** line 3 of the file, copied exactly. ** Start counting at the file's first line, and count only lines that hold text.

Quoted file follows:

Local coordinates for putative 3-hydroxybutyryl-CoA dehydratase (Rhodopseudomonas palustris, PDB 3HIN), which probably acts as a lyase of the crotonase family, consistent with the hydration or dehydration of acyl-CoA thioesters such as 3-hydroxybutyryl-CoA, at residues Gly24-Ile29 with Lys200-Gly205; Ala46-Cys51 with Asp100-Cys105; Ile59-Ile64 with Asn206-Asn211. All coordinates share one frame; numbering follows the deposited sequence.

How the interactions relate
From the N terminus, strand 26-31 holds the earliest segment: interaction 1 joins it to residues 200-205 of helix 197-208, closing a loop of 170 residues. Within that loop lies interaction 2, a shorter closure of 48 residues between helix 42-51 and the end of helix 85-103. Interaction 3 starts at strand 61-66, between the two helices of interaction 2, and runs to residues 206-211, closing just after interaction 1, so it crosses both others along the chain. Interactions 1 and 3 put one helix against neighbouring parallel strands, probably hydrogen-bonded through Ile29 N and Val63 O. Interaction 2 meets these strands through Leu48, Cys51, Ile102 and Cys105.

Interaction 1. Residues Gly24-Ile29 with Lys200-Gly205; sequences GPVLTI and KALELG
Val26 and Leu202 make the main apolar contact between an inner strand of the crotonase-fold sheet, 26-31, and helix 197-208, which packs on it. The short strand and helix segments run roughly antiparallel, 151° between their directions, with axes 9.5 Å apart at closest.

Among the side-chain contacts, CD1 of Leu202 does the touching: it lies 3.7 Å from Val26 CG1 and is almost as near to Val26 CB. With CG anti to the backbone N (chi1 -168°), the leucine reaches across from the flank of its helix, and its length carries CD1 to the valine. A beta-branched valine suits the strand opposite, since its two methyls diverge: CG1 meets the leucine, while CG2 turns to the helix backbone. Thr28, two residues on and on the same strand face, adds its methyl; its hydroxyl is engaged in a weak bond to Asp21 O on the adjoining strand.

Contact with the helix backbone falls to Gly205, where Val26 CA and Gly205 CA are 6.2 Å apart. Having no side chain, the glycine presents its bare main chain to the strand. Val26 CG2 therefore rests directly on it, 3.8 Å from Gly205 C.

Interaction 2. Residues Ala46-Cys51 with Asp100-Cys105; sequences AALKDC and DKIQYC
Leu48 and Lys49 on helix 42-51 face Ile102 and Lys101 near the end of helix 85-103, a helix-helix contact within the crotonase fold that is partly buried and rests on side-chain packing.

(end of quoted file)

From the N terminus, strand 26-31 holds the earliest segment: interaction 1 joins it to residues 200-205 of helix 197-208, closing a loop of 170 residues. Within that loop lies interaction 2, a shorter closure of 48 residues between helix 42-51 and the end of helix 85-103. Interaction 3 starts at strand 61-66, between the two helices of interaction 2, and runs to residues 206-211, closing just after interaction 1, so it crosses both others along the chain. Interactions 1 and 3 put one helix against neighbouring parallel strands, probably hydrogen-bonded through Ile29 N and Val63 O. Interaction 2 meets these strands through Leu48, Cys51, Ile102 and Cys105.